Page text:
For almost 10 years now I have been hearing within higher education things like
esults will be used to compel institutions into focusing their research efforts instead of employing the scattergun comprehensive approach that is the norm.
. This particular quote is taken from this article from the Australian newspaper. It does, however, mirror an idea – perhaps an idea taken to far – that is increasingly endemic throughout the sector. Just today I hear of a new leader of a discipline-based “School” (a collection of academics teaching a particular discipline) echoing this same mantra.
The idea is that if there are a limited number of focii for research within a school or university, then there will be more world-class research. Which is deemed very important given the proposition that
MORE than two-thirds of Australia’s universities have an overall research performance that doesn’t reach international benchmarks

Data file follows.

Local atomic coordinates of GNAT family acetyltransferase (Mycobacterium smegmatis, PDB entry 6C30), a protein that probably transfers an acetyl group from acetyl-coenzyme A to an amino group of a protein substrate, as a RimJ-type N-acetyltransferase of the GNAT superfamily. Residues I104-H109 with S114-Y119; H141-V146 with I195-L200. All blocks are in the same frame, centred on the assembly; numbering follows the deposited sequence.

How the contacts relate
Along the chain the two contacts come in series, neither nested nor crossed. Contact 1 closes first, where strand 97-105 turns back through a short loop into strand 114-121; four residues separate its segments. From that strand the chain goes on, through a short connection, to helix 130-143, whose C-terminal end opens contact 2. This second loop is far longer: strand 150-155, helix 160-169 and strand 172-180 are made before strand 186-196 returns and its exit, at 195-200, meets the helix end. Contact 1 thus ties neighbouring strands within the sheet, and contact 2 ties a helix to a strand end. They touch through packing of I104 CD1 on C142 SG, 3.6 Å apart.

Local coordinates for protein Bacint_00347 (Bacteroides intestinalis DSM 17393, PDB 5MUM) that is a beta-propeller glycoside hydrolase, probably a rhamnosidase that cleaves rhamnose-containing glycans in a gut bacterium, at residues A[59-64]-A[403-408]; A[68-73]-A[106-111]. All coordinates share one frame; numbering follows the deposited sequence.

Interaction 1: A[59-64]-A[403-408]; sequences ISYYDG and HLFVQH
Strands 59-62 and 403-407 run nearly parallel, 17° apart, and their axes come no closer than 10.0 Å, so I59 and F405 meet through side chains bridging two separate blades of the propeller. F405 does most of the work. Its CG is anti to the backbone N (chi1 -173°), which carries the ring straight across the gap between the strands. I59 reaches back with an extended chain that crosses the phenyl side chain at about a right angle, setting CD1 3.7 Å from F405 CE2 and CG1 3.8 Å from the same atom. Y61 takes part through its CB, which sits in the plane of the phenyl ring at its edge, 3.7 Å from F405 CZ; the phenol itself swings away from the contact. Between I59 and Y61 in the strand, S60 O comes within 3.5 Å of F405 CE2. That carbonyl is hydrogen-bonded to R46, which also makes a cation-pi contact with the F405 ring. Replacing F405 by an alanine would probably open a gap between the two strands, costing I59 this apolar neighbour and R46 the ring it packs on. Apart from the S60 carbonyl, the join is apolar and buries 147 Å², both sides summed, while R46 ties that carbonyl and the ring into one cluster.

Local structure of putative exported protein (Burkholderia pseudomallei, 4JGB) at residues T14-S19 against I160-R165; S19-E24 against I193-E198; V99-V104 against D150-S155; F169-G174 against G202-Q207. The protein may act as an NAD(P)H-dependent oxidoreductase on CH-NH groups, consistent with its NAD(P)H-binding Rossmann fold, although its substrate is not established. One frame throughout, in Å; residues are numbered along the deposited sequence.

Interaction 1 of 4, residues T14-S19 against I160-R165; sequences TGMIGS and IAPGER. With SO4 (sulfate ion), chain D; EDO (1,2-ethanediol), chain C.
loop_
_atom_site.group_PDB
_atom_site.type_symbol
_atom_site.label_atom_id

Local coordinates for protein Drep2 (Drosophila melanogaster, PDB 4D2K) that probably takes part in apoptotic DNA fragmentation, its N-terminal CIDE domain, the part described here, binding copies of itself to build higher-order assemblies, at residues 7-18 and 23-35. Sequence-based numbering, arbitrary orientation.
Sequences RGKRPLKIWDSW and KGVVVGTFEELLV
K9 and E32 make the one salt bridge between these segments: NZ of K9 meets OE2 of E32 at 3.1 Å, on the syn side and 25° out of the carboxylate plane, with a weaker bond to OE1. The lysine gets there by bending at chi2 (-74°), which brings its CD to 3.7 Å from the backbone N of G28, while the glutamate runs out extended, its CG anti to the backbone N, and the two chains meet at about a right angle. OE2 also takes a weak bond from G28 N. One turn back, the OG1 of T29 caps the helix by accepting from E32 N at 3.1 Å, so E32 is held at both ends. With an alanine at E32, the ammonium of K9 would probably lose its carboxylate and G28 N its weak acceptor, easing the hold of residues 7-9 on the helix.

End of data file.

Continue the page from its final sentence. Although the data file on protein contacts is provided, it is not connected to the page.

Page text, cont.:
The rationale is that research takes money, there isn’t much money, so it can’t be spread around, therefore it would be better to focus and fund a small number of areas of research. The consequence of this is that most of the academics involved should seek to focus on those focii and consequently increase the quality of the research.
This may work in some contexts. I’m not convinced it’s a strategy that can work in most contexts. Seems likely to create a number of consequences with significantly worse implications for the higher education sector. Lastly, it also seems to avoid one of the unspoken truths about university research.
Few academics do research, the focus is already in
My personal observations from one Australian institution – ranked very low in various ERA related league tables currently doing the rounds – is that very few of the academics I was working with did research. The vast majority of the annual “publication points” for most organisational units were down to a handful of the academic staff.
After a quick google I turned up this page on research publications from Griffith University. It offers support for the proposition that my anecdotal evidence may be indicative of a broader trend. It suggests that in 2000, 44% of the academics within Australian universities did not publish. It also shows that at some institutions the figure was 70% and above.
It would be interesting to see more recent figures. I don’t imagine publication rates have increased significantly, in fact, I wouldn’t be surprised if they’ve reduced.